Growing up in New England, Marathon Monday was a huge freakin’ deal.  It was a day that teachers kicked back and tossed on the tv to watch the epic-ness that is completing a marathon.  I was immediately smitten as a kid that one day I too will be crossing that finish line.

I ran my first 5K at 9 years old – countless cross country and track meets – followed by my post college life of finding my inner marathoner completing 4 half’s and 4 fulls.  Running is in my blood.

For those of you that haven’t had the pleasure/pain of running a marathon – it is the worst and best thing I can ever recommend you do especially as a 20-something.  Right now, most of our lives are shit and confusing as fuck and we spend most of the days wondering and worrying if we will survive. Running offers an escape to that life and shockingly shows you that you CAN and WILL survive.  It offers an opportunity for you to set a goal (run a a few miles) and accomplish it – start to finish.  It’s immediate gratification for all us who are not able to get that in our jobs, relationships, life, etc.  Seriously, do it.  It IS completely crazy to run 26.2 miles – hands down – but it will be a life changing experience.

To get your ass to the finish line of any race it takes a lot of physical strength, but in my running experience I would say about 40% of me surviving a race is THE CROWD SUPPORT.  Having family and friends at certain mile markers has saved me on all 4 of my marathons.  It eases my mind hearing “YES YOU CAN” from someone I love and adore.  However, the beautiful thing about being a part of the running community is the people that come out to support you that you don’t even know.

Flashback to last spring  – I was running the LA Marathon and my knee had just had enough and hated me. I honestly didn’t think I would physically make it.  I had seen my friends at mile 20 and burst into tears – emotionally and mentally tapped out of the race.  That is until mile 21, I locked eyes with this elderly couple with a cooler of ice.  Without any words or exchange (they must have seen the pain in my eyes) they shoved ice down my knee socks and told me that 5 miles was nothing and that I had come too far to give up.  The elderly woman gave me a hug and I was off.  I carried their kindness through that last leg all the way to the finish.  Honestly, I don’t know if I would have survived without their support.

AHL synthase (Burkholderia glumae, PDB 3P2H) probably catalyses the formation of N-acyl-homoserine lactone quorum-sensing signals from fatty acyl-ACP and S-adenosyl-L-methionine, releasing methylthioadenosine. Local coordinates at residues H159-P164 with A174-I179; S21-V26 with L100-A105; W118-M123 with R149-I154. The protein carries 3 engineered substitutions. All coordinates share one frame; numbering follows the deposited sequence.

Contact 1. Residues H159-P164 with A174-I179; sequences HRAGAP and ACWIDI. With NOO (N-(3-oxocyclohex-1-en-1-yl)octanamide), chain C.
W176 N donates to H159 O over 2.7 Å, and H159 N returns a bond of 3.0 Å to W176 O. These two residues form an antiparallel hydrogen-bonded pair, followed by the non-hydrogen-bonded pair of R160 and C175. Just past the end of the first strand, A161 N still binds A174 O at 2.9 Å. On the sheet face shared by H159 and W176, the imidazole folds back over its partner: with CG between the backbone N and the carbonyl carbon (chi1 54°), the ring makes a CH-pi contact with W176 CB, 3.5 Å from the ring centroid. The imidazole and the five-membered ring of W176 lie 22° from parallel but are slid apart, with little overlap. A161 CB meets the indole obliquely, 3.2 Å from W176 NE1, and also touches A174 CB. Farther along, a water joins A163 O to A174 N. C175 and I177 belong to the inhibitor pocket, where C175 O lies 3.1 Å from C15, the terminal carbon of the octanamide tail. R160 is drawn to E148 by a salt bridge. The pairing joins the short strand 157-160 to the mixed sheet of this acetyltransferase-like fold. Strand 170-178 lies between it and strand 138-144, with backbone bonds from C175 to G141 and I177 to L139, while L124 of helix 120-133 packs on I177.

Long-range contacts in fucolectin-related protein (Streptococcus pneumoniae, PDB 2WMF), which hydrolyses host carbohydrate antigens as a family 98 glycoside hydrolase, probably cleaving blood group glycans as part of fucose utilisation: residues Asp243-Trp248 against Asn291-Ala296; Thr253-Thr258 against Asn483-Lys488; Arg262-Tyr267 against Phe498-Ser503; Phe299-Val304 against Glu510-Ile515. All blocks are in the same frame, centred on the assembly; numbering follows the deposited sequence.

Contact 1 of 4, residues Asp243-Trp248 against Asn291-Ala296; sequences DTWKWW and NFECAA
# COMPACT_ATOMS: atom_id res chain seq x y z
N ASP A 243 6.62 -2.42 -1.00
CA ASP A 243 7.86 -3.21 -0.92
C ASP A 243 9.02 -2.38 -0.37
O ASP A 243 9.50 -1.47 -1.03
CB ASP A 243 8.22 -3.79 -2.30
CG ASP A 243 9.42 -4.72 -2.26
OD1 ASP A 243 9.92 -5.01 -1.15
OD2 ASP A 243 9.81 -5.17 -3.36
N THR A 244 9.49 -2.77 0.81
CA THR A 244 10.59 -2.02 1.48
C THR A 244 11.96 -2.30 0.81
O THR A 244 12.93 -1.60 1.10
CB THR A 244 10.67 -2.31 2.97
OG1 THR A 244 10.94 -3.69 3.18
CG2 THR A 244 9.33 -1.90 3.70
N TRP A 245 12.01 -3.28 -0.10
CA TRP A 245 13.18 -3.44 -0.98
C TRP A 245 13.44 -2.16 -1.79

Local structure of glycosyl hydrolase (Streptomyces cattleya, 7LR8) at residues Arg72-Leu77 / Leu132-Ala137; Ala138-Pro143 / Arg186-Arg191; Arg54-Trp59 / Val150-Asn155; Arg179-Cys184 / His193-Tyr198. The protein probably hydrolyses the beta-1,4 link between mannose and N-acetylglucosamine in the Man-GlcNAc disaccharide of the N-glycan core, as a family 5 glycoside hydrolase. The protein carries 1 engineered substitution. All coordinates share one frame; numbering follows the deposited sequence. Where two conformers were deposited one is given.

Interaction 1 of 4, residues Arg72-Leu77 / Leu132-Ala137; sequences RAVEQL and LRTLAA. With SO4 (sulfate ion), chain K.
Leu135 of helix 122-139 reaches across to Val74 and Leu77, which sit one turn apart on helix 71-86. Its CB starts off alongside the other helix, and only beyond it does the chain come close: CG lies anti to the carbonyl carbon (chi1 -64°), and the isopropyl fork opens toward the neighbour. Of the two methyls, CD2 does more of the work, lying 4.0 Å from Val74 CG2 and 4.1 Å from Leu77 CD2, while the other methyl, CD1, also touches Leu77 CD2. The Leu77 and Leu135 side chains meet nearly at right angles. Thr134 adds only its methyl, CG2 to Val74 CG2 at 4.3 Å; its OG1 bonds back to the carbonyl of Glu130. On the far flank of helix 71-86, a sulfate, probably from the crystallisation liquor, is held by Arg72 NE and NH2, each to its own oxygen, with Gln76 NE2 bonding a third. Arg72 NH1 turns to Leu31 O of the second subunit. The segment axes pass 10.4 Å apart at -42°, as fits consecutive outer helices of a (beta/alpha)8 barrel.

To say my heart broke last April 15th is the understatement of the year obviously for many reasons. I felt personally attacked that how dare someone take away that moment from a runner – that moment of just pure pride in yourself for doing something so fucking crazy.  But also, how DARE someone attack the innocent, beautiful, and wonderful course supporters.  The people with signs and orange slices for their loved ones – they are the unsaid heroes of any race.

As much as the situation boils my blood it solidifies what I already knew as a runner – no one can stop you.  No one.  In fact, if anything it only builds up the running community and their admiration and support towards each other.  As I continue to work towards my qualifying time for Boston, I am inspired not only by the runners of that 2013 race but for the survivors and runners of 2014 who stand up for us as a country to say that we are a force to be reckoned with.

I applaud all of you and will see you at the finish line in 2015.

My Race Support Team
My Race Support Team
My Finishing Line Moment
My Finishing Line Moment

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